The client has clearly decided that £2,500 fairly represents the value of the service to them. Why shouldn't you charge them that? Who cares if it may have 'cost' you less than you expected, that's your reward for doing the job efficiently!

Why don't you ask the client? 'Now the work has been completed are you still happy with our original quote?' They're the ones who know if the price is fair or not.

Good service, not £400 is going to get you the respect of the client.

Accountants are allowed to make a profit!

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By Anonymous
18th Jan 2008 14:23

I don't think stupid
You would be quite justified to charge the full quote. However you have to decide if offering another discount will get you this woman's trust and a lot of recommendations or whether she will insist on this lower fee forever.

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By Jason Dormer
18th Jan 2008 13:32

Im with you
I would play the long game and reduce the fee. In addition to how you feel personally you can always look at the £400 as a marketing investment, this client will tell everyone what you have done for her.

I also do not see why this client should get charged for other clients overuse of your time, you need to bill them more, not her.

If, around the corner, extra time and work is required you could always reinstate the original price or exceed it as you have gained the clients complete trust, and also satisfied your own conscience.

Or maybe I am stupid as well.

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By Anonymous
18th Jan 2008 12:18

Value
If the client is getting value and happy with the fee as quoted, charge the fee.

If you sell goods in a shop and you make a cost saving on the purchase, you would only lower your prices as part of a marketing campaign - ie you wouldn't autocatically reduce them.

If you're that bothered about it, keep it as a contingency. As has been mentioned, you don't know what's round the corner.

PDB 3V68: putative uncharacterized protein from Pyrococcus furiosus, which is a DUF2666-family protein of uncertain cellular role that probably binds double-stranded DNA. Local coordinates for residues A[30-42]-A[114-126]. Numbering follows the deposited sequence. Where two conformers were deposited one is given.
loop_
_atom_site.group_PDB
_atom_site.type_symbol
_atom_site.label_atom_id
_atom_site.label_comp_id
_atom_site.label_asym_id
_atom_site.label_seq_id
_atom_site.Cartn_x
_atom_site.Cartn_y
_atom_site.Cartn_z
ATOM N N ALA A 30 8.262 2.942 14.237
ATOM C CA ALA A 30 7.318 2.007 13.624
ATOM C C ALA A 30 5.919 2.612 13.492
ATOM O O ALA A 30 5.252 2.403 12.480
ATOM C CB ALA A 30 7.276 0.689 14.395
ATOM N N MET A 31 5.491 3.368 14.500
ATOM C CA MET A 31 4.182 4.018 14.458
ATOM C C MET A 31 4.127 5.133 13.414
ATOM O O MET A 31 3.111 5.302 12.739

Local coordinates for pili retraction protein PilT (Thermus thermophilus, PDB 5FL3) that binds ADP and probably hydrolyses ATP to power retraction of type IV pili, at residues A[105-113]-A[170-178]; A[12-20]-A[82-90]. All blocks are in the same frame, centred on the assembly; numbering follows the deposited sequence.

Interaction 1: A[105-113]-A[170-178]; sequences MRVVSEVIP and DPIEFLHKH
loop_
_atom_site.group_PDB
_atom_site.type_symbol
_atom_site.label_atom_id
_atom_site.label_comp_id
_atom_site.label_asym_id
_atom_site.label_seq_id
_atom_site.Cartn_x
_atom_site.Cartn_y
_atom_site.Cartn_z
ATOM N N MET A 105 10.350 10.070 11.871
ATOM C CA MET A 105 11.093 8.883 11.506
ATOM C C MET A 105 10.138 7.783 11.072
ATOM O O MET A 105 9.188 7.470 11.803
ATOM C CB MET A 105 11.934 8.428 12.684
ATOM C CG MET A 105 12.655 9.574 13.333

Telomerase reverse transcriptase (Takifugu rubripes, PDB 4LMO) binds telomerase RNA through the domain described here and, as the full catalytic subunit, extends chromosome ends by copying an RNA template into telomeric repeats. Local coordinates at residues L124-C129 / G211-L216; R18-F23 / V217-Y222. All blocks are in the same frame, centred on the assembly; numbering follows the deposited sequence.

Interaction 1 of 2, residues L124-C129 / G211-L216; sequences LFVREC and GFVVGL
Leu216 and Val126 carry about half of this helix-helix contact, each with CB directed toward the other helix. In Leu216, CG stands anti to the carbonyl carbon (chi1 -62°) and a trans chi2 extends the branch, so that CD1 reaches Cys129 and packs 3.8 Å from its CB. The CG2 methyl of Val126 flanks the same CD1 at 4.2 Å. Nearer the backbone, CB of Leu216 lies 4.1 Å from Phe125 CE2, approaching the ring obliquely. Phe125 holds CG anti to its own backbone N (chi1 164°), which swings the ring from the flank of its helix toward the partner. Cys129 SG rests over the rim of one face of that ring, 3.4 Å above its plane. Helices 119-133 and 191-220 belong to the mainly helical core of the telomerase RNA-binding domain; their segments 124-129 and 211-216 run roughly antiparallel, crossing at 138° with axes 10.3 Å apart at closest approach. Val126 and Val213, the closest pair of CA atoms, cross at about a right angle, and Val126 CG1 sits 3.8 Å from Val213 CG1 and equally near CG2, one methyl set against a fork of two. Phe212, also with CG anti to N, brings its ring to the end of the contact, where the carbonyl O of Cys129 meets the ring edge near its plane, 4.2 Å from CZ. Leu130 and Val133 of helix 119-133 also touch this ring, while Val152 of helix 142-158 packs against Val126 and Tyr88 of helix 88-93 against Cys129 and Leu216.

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By Anonymous
18th Jan 2008 11:59

Fixed price
I agree fees in advance with clients. They're happy and I'm happy knowing that it's a fair price.

However, when I come to actually do the job, some complications arise, but other jobs are simple. What you don't know at the initial meeting is that they could require a lot of attention seeking during the year eg calls, bank meetings etc. You don't know until they ask/ring/write.

I have one client who I spend about an hour a week on (nice bloke - likes to chew the fat on everything), but I couldn't charge him £5000. But I do various other jobs which take literally 3 hours who get billed £1000 each.

So, I would still invoice for £2500 and enjoy the extra £400 until the time another job crops up that you lose out on.

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By AnonymousUser
18th Jan 2008 11:45

What about next year?
But what if you charge £2,100 this year and next year there turns out to be some unexpected complication requiring extra work? Your client's expectations will be based on this year's price, not on what the rip-off-merchant used to charge him. A long view might be to charge the agreed £2,500 this year and hold that price for a year ot two till you have a feel for the pattern of his work over a longer period.

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By Anonymous
18th Jan 2008 11:38

.
It’s up to you.

As you agreed £2,500 then that is the fees, however, if the right fee should be £2,100 then I have to be honest that is what I would charge, the relationship with client is a marathon not a sprint, therefore take the long term view.

Jason
Holden Associates
A Blog for Small Business